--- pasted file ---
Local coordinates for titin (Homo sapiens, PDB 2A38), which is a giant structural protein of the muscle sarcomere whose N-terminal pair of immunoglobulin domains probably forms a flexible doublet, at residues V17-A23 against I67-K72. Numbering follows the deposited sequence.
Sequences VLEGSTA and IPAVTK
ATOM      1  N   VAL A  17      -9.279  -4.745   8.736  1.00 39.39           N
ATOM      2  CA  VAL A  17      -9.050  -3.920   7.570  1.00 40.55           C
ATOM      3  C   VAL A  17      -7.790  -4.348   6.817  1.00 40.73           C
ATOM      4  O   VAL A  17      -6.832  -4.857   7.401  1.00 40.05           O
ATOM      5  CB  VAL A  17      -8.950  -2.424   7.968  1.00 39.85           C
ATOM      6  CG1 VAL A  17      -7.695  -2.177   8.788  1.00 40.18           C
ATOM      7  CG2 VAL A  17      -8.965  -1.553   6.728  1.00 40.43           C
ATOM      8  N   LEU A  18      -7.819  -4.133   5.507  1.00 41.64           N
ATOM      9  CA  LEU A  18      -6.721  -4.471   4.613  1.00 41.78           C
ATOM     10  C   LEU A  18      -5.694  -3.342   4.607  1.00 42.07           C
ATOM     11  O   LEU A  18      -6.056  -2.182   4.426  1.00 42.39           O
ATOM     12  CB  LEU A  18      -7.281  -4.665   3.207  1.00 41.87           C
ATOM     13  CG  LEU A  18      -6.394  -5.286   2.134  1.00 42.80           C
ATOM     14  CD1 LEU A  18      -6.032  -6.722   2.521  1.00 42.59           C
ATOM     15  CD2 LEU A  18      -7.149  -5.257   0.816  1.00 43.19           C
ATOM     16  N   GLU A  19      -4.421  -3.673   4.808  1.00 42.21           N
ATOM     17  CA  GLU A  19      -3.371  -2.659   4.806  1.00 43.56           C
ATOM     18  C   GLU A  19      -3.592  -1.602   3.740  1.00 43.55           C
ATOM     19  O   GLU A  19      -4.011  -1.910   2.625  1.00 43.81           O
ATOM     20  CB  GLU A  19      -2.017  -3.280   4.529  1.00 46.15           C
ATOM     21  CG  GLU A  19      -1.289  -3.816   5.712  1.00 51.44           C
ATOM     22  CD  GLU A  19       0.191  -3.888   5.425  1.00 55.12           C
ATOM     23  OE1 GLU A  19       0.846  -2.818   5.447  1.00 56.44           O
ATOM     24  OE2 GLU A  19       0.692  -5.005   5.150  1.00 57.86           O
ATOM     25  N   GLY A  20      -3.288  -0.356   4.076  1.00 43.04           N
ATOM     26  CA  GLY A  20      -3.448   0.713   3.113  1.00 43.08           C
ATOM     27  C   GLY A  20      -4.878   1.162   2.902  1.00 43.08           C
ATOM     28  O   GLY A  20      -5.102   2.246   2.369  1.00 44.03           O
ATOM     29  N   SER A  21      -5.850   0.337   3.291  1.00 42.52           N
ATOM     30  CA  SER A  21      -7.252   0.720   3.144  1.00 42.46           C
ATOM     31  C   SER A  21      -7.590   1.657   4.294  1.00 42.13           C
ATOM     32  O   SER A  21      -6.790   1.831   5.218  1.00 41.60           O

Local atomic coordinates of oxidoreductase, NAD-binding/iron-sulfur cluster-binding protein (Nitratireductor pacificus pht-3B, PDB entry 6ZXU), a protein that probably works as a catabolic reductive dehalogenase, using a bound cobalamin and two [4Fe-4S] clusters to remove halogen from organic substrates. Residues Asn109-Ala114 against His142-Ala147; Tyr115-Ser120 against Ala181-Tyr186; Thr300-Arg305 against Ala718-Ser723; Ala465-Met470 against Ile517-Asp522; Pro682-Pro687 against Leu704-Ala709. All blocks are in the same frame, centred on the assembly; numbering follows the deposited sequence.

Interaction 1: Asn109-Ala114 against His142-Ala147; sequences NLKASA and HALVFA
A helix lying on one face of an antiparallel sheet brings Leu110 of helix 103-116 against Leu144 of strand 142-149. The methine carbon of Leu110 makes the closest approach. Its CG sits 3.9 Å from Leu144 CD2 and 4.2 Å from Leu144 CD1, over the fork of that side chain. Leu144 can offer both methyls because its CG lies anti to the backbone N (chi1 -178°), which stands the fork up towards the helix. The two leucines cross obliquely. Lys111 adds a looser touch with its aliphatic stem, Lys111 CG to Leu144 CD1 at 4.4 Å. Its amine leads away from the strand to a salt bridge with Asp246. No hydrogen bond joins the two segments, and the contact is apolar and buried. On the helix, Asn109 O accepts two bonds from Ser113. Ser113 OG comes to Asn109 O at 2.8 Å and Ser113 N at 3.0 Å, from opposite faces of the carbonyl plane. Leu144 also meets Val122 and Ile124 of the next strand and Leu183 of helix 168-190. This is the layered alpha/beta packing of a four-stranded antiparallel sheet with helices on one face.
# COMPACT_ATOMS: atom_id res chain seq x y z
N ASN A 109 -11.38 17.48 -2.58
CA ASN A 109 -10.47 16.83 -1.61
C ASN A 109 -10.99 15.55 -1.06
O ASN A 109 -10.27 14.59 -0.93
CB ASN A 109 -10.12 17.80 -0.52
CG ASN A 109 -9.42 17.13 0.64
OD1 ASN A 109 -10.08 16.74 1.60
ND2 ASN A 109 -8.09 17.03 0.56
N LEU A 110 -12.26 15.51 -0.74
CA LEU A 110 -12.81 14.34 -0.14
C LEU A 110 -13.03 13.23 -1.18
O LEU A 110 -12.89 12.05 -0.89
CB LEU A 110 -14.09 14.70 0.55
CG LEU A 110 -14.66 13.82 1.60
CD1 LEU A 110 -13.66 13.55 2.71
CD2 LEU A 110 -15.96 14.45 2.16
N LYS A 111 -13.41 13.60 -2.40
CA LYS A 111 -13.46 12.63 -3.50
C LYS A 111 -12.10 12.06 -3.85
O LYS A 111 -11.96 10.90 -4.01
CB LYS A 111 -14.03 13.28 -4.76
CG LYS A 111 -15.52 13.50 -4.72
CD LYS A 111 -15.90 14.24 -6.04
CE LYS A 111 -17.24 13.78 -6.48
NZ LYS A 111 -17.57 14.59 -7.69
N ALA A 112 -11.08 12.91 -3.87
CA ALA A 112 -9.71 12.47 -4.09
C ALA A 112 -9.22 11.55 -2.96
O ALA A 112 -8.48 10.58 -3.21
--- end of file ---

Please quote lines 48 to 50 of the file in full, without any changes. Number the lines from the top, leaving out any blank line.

CA LEU A 110 -12.81 14.34 -0.14
C LEU A 110 -13.03 13.23 -1.18
O LEU A 110 -12.89 12.05 -0.89